John, we writers do propose solutions, to process the applications in a lawful manner which respects human rights and dignity of the asylum seekers. The alternatives are those of the opposition or the freeze by the government.

Kerry Murphy | 01 June 2010  

The solutions, John Sabine and Ron Cini, are obvious.

Step 1: consider yourself a human being, just like those seeking refuge in time of fear and distress

Step 2: consider yourself to be a citizen of the world, not just Australia.

Step 3: accept that Australia has signed a convention - that means we are committed to it and need to abide by it!

Step 4: recognise that the demands being made on Australia are pitiful in comparison to many other countries. The majority of countries under refugee stress are third world countries, not first world countries, but even compared to first world countries, Australia is not being asked to do much at all.

Step 5: Stop using terms like "bleeding heart" as a pejorative in a Catholic context - "bleeding heart" is exactly the point here.

Step 6: get acquainted with facts, not the moronic comments of the shock jocks.

All that is required of the Australian Government is some moral courage: treat these people with dignity and respect and process their claims quickly. What's so hard about that?

Erik H | 01 June 2010  

A splendidly argued and hard hitting article. As Rudd closes his eyes, terrified at the electoral dangers of Abbott's dishonest and morally bankrupt popularism, the lines of Dylan Thoms call us to:"Rage, rage, against the dying of the light."

Joe Castley | 01 June 2010  

Eve, Erik and Kerry , thank you! John and Ron, the problem you want to define is: xenophobia, and despicable populist political manipulation of the truth.The answer is to stop it and behave better. We are not talking about illegal immigrants but legal asylum seekers.

The Christian response is surely one of welcome, sympathy and loving care.I believe that that is what my Lord Jesus Christ would want me/us to do.

eugene | 01 June 2010  

"The Government and the Opposition alike must know that their policies are wrong and immoral. Too scared to acknowledge this, they instead vacate the field of argument to the worst of the populist tabloids and shock jocks."

This perfectly sums up your cultural elitist fear of the masses, Eve. It is the same fear the aristocracy had for the mob a few hundred years ago.

Nathan Socci | 01 June 2010  

John Sabine- Negativity will continue unless the masses DO SOMETHING! Subsicribe to Getup - lobby your local member - lobby the minister and the Prime Minister - talk to those who agree with the current position - write letters to the newspapers etc. etc. It's okay to criticise but do something YOURSELF! I am not a catholic!

Jan Taylor | 01 June 2010  

May I return briefly to the fray - particularly in answer to Erik H, but the same point applies to several others.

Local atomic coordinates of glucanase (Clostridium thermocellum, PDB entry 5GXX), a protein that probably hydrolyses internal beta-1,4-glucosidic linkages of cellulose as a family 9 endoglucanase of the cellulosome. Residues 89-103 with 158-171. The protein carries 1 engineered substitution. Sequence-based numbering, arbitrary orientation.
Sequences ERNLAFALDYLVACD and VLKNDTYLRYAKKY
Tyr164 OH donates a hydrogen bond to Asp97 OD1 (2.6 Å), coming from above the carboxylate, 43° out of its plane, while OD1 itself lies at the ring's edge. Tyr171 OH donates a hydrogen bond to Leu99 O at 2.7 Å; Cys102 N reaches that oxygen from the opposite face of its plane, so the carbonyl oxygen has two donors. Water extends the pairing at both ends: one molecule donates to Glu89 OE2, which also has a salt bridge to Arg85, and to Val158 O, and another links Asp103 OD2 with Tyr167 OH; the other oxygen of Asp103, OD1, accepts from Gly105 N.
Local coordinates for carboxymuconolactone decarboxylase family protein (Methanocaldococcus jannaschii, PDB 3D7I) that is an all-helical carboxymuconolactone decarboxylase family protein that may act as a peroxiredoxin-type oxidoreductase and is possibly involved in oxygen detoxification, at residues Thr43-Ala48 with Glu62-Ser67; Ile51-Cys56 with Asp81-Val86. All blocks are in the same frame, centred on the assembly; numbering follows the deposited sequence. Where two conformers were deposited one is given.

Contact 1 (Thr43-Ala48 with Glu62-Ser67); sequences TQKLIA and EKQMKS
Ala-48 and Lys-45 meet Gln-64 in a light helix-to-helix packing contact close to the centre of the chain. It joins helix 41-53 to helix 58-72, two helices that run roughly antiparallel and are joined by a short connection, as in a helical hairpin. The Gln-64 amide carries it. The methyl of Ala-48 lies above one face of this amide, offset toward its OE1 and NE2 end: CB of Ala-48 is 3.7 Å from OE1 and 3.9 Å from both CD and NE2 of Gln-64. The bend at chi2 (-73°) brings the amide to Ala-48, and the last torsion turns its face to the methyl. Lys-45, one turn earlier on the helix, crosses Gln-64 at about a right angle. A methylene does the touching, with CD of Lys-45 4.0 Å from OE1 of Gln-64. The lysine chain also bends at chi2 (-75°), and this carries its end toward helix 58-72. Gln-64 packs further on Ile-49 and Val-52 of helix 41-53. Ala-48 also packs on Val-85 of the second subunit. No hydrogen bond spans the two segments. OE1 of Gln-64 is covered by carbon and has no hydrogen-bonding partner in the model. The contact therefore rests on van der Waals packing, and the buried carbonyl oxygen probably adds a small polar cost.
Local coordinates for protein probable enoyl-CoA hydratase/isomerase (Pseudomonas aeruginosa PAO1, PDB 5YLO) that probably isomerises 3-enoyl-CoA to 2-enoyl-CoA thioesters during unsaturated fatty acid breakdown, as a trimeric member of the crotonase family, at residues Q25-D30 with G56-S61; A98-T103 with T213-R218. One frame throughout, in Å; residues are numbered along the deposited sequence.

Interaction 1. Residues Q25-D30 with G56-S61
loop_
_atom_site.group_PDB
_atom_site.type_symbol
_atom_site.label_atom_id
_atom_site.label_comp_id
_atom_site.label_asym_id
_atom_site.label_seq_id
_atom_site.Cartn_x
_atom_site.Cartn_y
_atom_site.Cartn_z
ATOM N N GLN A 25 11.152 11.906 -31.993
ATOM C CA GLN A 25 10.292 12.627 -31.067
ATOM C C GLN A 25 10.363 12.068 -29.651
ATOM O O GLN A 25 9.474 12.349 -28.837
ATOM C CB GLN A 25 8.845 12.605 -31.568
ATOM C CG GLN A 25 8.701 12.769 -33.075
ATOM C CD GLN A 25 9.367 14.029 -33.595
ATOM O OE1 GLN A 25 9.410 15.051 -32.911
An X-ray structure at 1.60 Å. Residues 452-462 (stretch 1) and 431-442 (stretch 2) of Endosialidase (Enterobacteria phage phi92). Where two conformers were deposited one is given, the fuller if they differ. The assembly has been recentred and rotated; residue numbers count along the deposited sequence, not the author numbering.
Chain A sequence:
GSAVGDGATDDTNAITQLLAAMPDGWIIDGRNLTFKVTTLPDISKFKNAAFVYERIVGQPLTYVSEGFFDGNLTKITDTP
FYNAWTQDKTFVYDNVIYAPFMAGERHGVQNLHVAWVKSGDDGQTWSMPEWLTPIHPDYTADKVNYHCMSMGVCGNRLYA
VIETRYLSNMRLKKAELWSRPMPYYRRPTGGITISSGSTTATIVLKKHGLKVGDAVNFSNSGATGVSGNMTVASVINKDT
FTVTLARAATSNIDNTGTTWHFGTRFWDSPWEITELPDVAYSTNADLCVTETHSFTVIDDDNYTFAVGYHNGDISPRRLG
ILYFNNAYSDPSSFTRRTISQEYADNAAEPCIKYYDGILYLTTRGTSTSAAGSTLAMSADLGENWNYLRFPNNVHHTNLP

Eric, I could hardly disagree with any of your points 1 through 6. But, as I often said to my students, "I am delighted that you want to change the world; but what precisely are you going to do when you come to work on Monday morning?".
If the Government adopted, as POLICY, all of what you suggested, then what would it actually do, in PRACTICE, not just in theory?
Remembering that there are ten, twenty, a hundred times the number of equally-deserving refugees waiting patiently in line than are coming by boat, where would it meet these boat people, where would they stay while they were being processed, should they be processed ahead of the others, and so on?
You want action. What real action do you want? Other than for more and more people just to be talking about "moral courage"?

John R. Sabine | 01 June 2010  

Erik H, I do not consider myself a global citizen, I am a citizen of Australia. To me Australia comes first. For your information Australia has welcomed refugees since the end of World War 2, before Australia signed the 1951 Refugee Convention. All the displaced persons that came to Australia since then, settled very well, worked hard and built a new life. People who travel through many countries and pay thousands of dollars to people smuglers are not asylum seekers, they choose to come to the lucky country. They force law abiding asylum seekers maybe somewhere in Africa or Asia to wait longer to come to a safe place.It is easy for you to ridicule people who do not share your view, because you have been brainwashed by the leftwing-greens propaganda.

Ron Cini | 02 June 2010  

John Sabine, what has being somewhere else got to do with anything? If people are refugees in other countries they have no right to be refugees in this country.

Marilyn | 03 June 2010  

At Last.. the 'ugly' Sri Lankan situation and our Australian Government handling of it is rightly reported, and ditto for your comments and indictment of Government and Opposition alike, who could have their logistics problem solved if they would permit those of us who would gladly put up our hands to help by sponsoring with housing nurturing and work/training some of the refugees - and particularly the assylum seekers - e.g. from Tamil Sri Lanka, a place & people & culture that we're familiar with .. And NO.. we're of English/Irish/German ancestry - not Sri Lankans - old enough to remember the Colombo Plan.. What has happened? And Please.. find that practical and caring moral way for those of us who can afford to, and who want to, to be permitted to help the helpless and offer something positive.. Every little helps.. 2 or 3 families per annum, to share our home, garden and resources.

mary j ebert | 21 June 2010